|2nd Battalion, 7th Marines|
2nd Battalion, 7th Marines insignia
|Allegiance||United States of America|
|Branch||United States Marine Corps|
7th Marine Regiment|
1st Marine Division
|Garrison/HQ||Marine Corps Air Ground Combat Center Twentynine Palms|
|Motto(s)||"Ready for anything, counting on nothing."|
|Anniversaries||1 January 1940|
World War II|
*Battle of Guadalcanal
*Eastern New Guinea
*Battle of Peleliu
*Battle of Okinawa
*Battle of Inchon
*Battle of Chosin Reservoir
*East Central Front
*Defense of the DMZ
Operation Desert Storm
Operation Iraqi Freedom
*Operation Vigilant Resolve
Operation Enduring Freedom
|LtCol Sean Hankard|
The 2nd Battalion, 7th Marines (2/7) is a light infantry battalion of the United States Marine Corps. They are based at the Marine Corps Air Ground Combat Center Twentynine Palms and consist of approximately 800 Marines and Sailors. The battalion falls under the command of the 7th Marine Regiment and the 1st Marine Division.
- Headquarters & Service Company
- Echo Company
- Fox Company
- Golf Company
- Weapons Company
At the beginning of World War II, the battalion had three subordinate rifle companies – E (Easy), F (Fox), G (George) – a weapons company designated as H (How), and a Headquarters Company. As the war progressed, the weapons company was eliminated and the component elements redistributed throughout the headquarters and rifle companies. During the Korean War the battalion's three rifle companies were designated D (Dog), E (Easy) and F (Fox). During the Vietnam War the battalion was organized under a four rifle company order of battle – E (Echo), F (Fox), G (Golf) and H (Hotel).
World War II
The battalion was activated on 1 January 1940 at Guantanamo Bay, Cuba. On 18 September 1942, 2/7 landed on Guadalcanal. They fought the Battle of Guadalcanal for four months until they were relieved by elements of the United States Army's Americal Division. The battalion was then sent to Australia along with the rest of the 1st Marine Division for rest and refit.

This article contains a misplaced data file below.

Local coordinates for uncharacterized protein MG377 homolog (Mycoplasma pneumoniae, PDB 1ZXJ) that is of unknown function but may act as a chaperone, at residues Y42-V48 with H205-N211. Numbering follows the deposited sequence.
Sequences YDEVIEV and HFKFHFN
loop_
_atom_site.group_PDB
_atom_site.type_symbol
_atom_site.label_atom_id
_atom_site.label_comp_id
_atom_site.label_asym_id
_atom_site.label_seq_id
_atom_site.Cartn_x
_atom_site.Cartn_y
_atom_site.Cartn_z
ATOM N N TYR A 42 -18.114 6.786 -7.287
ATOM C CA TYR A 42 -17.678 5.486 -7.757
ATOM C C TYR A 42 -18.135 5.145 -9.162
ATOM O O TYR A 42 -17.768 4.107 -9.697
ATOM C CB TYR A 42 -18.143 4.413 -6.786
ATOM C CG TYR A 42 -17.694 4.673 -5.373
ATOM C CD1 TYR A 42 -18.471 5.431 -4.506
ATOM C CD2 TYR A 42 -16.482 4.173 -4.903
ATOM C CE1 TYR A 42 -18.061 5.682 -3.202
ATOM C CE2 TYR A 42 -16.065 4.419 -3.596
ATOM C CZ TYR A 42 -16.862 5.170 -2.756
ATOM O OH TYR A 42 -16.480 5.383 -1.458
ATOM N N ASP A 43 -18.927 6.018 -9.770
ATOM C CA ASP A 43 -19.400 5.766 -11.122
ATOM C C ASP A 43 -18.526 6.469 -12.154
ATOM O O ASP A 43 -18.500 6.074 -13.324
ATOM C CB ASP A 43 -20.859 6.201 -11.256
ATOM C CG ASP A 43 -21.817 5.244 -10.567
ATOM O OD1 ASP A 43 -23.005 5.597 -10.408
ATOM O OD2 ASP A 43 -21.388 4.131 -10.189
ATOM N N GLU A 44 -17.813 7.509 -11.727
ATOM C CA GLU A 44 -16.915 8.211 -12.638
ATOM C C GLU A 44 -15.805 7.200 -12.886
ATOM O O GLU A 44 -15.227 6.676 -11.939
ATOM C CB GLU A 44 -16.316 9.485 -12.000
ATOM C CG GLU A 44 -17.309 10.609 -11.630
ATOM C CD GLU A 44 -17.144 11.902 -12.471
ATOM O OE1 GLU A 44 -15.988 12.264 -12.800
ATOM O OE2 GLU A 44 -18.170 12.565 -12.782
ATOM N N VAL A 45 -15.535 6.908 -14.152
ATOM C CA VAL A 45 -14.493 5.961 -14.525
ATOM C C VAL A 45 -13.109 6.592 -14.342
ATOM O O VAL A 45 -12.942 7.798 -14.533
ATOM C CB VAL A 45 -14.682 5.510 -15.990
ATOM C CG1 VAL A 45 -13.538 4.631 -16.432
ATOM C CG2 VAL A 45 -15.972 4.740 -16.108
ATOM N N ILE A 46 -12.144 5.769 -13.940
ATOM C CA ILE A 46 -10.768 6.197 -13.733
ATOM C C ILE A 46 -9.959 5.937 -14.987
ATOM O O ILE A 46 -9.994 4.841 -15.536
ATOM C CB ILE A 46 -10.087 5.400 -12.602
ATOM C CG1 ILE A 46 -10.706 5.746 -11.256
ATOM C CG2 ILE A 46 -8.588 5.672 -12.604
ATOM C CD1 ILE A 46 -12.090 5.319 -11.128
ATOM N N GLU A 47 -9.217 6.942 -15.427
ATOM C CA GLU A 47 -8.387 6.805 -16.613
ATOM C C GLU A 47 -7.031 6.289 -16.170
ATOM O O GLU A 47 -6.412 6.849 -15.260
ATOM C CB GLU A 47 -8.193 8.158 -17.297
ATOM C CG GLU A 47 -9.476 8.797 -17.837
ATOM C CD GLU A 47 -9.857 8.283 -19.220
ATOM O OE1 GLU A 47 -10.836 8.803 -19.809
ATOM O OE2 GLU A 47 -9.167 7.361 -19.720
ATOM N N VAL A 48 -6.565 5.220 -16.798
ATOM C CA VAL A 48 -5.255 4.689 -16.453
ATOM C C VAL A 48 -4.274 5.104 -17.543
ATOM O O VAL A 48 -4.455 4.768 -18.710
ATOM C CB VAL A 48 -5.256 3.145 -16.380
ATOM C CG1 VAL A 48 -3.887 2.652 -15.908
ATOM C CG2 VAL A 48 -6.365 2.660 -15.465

2/7 landed on Cape Gloucester, New Britain on 26 December 1943 securing an airfield the first day. That night, Japanese Marines counterattacked and 2/7 took the brunt of the assault and the fighting continued throughout the night. By the time the sun began to rise, the entire Japanese force had been wiped out. On 14 January, 2/7 along with the rest of the regiment assaulted and took the last Japanese stronghold on the island, Hill 660. Two days later, the counter-attack came but the Marines held the hilltop often resorting to hand-to-hand fighting.
The battalion continued to run patrols around the island to protect against guerrilla attacks from hold-out Japanese soldiers. In March 1943, New Britain were declared secure and in 1 April Marine Division was relieved by the US Army 40th Infantry Division. 2/7, and the rest of the 1st Marine Division again returned to Australia.
Battle of Peleliu
On 15 September 1944, 2/7 landed along with the rest of the 1st Marine Division. They were met by intense artillery and mortar fire from Japanese positions that had not been touched by the pre-invasion bombardment. On 20 September, the 7th Marines broke out of their beachhead and linked up with the 1st Marines. The battalion fought on the island for another eight weeks before it was secured.
Battle of Okinawa
On 1 April 1945, was part of the 80,000 Marines that landed on Okinawa. The 1st Marine Division landed on the southern portion of Okinawa against light resistance. Their beachhead was quickly secured and supplies began flowing in. Resistance began to become stronger as the Marines pushed north. The 1st Marine Division was ordered into Reserve to protect the right flank of the invasion forces. The battalion fought the Japanese along the coast and was stopped suddenly at the Shuri Castle. For 30 days, along with the rest of the Division and the Army 77th Infantry Division, battled the Japanese stronghold.
After Okinawa, 2/7 was part of the occupation in China where they were to disarm the Japanese forces there. In addition they were called upon to keep the peace during the bloody civil war between the Chinese Nationalists and Communist forces. In 1947, 2/7 returned to California and were deactivated later that year.
During the Battle of Chosin Reservoir Captain William Barber earned the Medal of Honor for his actions as commander of Fox 2/7. F/2/7 held a position known as "Fox Hill" against vastly superior numbers of Chinese infantry, holding the Toktong Pass open and keeping the 5th Marine Regiment and the 7th Marine Regiment from getting cut off at Yudam-ni. His company's actions to keep the pass open, allowed these two regiments to withdrawal from Yudam-ni and consolidate with the rest of the 1st Marine Division at Hagaru-ri. The mission to relieve F/2/7 on top of Fox Hill also led to LtCol Raymond Davis, then commanding officer of 1st Battalion 7th Marines, receiving the Medal of Honor. In addition to Chosin, the Battalion participated in the Inchon Landing, the recapture of Seoul and operations along both the Eastern and Western Fronts.